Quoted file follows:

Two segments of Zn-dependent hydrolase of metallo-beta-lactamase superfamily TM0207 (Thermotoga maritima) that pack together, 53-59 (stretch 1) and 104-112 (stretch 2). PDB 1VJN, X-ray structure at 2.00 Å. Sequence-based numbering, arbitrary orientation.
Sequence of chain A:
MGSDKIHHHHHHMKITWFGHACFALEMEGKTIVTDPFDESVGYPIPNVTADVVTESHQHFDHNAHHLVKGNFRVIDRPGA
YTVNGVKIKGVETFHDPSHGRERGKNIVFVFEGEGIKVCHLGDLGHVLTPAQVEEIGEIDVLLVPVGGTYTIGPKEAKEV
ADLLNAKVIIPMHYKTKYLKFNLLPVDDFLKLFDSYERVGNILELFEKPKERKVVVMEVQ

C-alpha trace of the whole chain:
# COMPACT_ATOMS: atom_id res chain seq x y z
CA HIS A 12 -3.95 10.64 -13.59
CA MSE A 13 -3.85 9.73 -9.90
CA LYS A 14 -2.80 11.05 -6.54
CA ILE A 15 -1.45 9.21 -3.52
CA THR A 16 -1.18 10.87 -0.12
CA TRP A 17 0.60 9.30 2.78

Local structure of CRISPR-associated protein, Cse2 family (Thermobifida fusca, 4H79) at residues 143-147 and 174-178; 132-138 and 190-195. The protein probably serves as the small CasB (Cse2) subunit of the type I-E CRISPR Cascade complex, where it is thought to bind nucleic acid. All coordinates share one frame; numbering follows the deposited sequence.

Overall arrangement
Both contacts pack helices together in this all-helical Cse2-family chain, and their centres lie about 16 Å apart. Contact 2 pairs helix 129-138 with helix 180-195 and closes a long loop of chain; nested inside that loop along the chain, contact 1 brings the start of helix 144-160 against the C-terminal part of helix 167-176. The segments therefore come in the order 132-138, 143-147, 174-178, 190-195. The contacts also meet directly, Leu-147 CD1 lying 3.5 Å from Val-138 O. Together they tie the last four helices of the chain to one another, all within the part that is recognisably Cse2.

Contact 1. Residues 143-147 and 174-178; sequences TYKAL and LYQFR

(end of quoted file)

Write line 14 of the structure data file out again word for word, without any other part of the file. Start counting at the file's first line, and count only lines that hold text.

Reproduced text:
Local structure of CRISPR-associated protein, Cse2 family (Thermobifida fusca, 4H79) at residues 143-147 and 174-178; 132-138 and 190-195. The protein probably serves as the small CasB (Cse2) subunit of the type I-E CRISPR Cascade complex, where it is thought to bind nucleic acid. All coordinates share one frame; numbering follows the deposited sequence.